(Beyond Pesticides, November 19, 2014) A group of doctors and nurses is urging the Ontario government to ban neonicotinoid pesticides, blamed for the decline of bees and other insect pollinators. As Canada’s first neonicotinoid campaign organized by doctors and nurses, the Canadian Association of Physicians for the Environment and the Registered Nurses’ Association of Ontario say that these pesticides are a “major threat to both nature and people.” The doctors and nurses in Ontario, Canada, now urging the province to ban the pesticides adds to growing pressure on the Ontario government to take action on neonicotinoids (neonics), the insecticide class of chemicals linked to the deaths of bees across Canada and the U.S. Central to the initiative is an advertising buy which starts this week on the Toronto subway system. The ads show an anxious child beneath the caption, ”˜Doctors and Nurses say neonic pesticides hurt our bees and us.’ The Canadian Association of Physicians for the Environment (CAPE) and the Registered Nurses Association of Ontario (RNAO) also plan to meet with the Ontario Environment Minister, Glen Murray, later this year  to urge the government to ban the chemicals. CAPE is the campaign’s main funder, with contributions from David Suzuki […]

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07
Nov

Groups Tell Canadian Regulators to Reject Bee-Killing Pesticide

(Beyond Pesticides, November 7, 2014) Environmental organizations are calling on the Canadian government to  reject the approval of yet another bee-killing pesticide called flupyradifurone. According to Health Canada’s Pest Management Regulatory Agency (PMRA) —responsible for regulating pesticides in Canada— the new pesticide exhibits systemic behavior and “may pose a risk to bees, non-target beneficial arthropods, and freshwater and saltwater invertebrates when used for foliar application.” Additionally, the pesticide “may pose a risk to birds and small wild mammals when used for soybean seed treatment.”  Environmentalists say approval of  flupyradifurone would be irresponsible of PMRA because it would allow yet another chemical with a high potential hazard to bee health into the environment. Environmental groups, including Sierra Club Canada Foundation, David Suzuki Foundation, Pollination Canada, National Farmers Union, Friends of the Earth, and Canadian Association of Physicians for the Environment, have been vocal in expressing their concern about flupyradifurone: “Health Canada has admitted the use of neonicotinoid pesticides threatens bees and other pollinators and has promised a review, but meanwhile wants to open the door to its chemical cousin. Is the government taking the threat of systemic pesticides seriously?” said Lisa Gue, a researcher and analyst at David Suzuki Foundation. Karen […]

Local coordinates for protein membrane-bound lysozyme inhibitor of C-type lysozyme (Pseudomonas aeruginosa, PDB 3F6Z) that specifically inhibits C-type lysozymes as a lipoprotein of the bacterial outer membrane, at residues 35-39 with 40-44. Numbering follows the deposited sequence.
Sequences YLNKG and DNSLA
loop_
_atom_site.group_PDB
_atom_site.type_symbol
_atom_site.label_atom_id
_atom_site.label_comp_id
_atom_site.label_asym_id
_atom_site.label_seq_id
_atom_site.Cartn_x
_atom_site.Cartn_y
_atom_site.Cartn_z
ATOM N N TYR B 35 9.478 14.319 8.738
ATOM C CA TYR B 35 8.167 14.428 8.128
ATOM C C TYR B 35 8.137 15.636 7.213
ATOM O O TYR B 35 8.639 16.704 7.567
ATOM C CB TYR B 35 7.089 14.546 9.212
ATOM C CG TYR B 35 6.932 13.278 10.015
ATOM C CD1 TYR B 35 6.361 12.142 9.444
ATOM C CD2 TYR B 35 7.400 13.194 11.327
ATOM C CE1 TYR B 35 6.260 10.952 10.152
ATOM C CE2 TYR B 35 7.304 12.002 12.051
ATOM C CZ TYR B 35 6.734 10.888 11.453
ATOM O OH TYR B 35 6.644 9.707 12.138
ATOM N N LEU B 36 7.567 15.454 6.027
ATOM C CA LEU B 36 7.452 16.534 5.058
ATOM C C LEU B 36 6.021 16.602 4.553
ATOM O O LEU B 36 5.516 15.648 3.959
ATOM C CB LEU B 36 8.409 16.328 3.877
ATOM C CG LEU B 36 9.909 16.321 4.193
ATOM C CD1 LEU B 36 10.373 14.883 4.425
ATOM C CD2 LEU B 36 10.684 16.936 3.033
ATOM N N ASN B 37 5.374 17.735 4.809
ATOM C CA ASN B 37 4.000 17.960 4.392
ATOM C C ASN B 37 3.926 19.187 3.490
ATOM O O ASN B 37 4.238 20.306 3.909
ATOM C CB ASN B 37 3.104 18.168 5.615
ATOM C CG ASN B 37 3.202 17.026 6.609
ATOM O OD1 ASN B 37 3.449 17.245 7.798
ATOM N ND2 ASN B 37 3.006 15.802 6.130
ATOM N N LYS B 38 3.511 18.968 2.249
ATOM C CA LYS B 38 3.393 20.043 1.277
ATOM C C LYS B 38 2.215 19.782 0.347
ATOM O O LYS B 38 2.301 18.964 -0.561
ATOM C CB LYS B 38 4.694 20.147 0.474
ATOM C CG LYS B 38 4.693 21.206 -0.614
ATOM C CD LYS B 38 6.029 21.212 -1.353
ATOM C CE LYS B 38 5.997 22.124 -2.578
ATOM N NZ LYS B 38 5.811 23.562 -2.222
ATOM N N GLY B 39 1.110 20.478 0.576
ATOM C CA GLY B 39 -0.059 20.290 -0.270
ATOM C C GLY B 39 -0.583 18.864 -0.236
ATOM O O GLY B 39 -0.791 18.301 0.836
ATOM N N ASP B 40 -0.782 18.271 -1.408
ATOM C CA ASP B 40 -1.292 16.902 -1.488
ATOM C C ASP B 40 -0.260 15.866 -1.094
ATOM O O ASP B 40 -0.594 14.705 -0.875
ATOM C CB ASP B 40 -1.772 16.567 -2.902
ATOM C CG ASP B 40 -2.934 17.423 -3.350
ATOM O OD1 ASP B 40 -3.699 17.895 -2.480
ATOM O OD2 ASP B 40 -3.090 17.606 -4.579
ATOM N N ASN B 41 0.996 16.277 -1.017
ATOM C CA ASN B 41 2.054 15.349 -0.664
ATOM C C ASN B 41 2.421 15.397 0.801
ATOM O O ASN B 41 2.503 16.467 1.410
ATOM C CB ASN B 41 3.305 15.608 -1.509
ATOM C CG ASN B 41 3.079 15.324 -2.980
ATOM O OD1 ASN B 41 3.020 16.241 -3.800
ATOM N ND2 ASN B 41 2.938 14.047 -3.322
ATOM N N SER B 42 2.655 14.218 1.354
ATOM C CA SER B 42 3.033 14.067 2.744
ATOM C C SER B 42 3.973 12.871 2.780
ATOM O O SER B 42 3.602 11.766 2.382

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24
Oct

EPA Seeks to Block a Worldwide Ban of a Highly Toxic Wood Preservative

(Beyond Pesticides, October 24, 2014) The U.S. government is opposing international efforts    under the Stockholm Convention on Persistent Organic Pollutants, supported by  countries worldwide, to halt the global use of the toxic chemical wood preservative, pentachlorophenol  (PCP), which is widely used in the U.S. to treat wood utility poles. U.S. government officials are out of step with countries around the world and domestically with  a bipartisan group of New York state lawmakers  seeking a state ban. Meanwhile, a group of Long Island residents is charging in a lawsuit  that hundreds of new PCP-treated utility poles are causing serious injury to health and property values. This month, the U.S. Department of Health and Human Services added PCP to its carcinogen list, saying that PCP is “reasonably anticipated to cause cancer.” The U.S. is the largest producer and user of PCP in the world. A meeting of a Stockholm Convention committee in Rome this week  is  recommending a global ban on PCP. The  Convention is an  international treaty established to control highly hazardous chemicals. While most countries engaged in the process approve of the ban, the U.S. has consistently opposed it. “Cancer-causing chemicals should not be leaking from utility poles into […]

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29
May

Australian Organic Farmer Loses GE Contamination Suit